Abstract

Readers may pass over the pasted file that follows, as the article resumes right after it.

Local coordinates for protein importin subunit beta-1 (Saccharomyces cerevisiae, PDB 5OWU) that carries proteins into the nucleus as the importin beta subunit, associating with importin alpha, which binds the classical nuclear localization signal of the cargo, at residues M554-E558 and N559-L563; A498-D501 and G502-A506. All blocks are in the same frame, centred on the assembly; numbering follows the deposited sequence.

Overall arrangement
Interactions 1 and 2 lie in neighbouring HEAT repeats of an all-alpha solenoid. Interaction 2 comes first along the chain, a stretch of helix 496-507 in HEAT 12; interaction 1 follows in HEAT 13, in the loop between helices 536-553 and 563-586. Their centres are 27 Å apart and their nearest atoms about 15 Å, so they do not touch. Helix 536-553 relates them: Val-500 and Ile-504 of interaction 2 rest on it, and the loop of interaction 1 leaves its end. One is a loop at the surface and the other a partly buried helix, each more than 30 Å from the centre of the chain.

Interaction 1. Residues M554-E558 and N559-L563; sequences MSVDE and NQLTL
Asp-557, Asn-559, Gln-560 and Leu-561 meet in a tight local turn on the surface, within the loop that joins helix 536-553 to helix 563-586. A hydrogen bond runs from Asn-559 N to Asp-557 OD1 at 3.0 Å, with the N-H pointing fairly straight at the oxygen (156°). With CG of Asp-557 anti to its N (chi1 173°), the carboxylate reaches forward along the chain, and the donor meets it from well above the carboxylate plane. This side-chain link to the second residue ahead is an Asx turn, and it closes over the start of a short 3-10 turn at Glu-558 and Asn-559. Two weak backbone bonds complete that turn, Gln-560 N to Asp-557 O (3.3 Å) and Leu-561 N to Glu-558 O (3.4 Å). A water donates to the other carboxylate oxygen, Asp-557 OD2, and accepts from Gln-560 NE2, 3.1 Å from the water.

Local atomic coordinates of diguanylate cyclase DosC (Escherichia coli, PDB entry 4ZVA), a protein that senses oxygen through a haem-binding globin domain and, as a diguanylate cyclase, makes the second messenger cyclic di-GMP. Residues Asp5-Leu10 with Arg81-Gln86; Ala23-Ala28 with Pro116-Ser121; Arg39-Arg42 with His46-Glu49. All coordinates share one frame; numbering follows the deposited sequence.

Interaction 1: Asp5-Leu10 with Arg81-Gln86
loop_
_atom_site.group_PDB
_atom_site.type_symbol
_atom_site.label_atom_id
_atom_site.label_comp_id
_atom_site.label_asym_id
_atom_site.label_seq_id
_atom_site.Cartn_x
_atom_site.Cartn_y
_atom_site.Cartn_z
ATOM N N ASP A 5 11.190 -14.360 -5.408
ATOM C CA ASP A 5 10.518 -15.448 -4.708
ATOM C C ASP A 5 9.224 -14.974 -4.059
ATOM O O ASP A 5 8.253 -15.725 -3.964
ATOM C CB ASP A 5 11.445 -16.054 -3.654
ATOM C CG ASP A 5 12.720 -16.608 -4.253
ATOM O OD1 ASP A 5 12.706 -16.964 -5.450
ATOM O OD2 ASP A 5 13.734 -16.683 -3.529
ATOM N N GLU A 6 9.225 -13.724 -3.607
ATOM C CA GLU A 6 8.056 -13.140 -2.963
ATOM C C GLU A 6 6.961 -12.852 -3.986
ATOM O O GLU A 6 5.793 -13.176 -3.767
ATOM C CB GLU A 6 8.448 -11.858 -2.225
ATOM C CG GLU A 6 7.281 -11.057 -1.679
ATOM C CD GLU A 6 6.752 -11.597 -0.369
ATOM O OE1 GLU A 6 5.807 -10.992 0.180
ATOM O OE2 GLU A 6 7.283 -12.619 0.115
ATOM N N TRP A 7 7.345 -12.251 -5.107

Three-component, long-period New Delhi records of two earthquakes occurring near Multan, central Pakistan, are used to determine group velocities of multimode surface waves in the period range of 5 to 57 sec. Inversion of these data has provided insight regarding the crustal shear velocity structure in the western Ganga Basin, in the northwestern wedge of the Indian subcontinent. The shear velocity is less than 3.10 km/sec within the topmost 10 km of its 40-km-thick crust. The estimated velocity in the 10- to 20-km depth range is 3.80 ± 0.09 km/sec. In the lower half crust, the velocity is as high as 3.98 ± 0.08 km/sec. Unlike the continental shield crust in the New Delhi-Shillong region, the crustal structure in this western part of the Ganga Basin is strongly reminiscent of certain oceanic plateaus. This suggests that the crustal block underlying the sediments is not part of the stable core, or the craton of the Indian Shield. The available data do not allow the determination of fine velocity structure in the upper mantle. The average velocity in the uppermost 80 km of the mantle is 4.52 km/sec. This value appears to be characteristic of the entire northern Indian subcontinent and may be indicative of active tectonism in the mantle south of the Himalayas.

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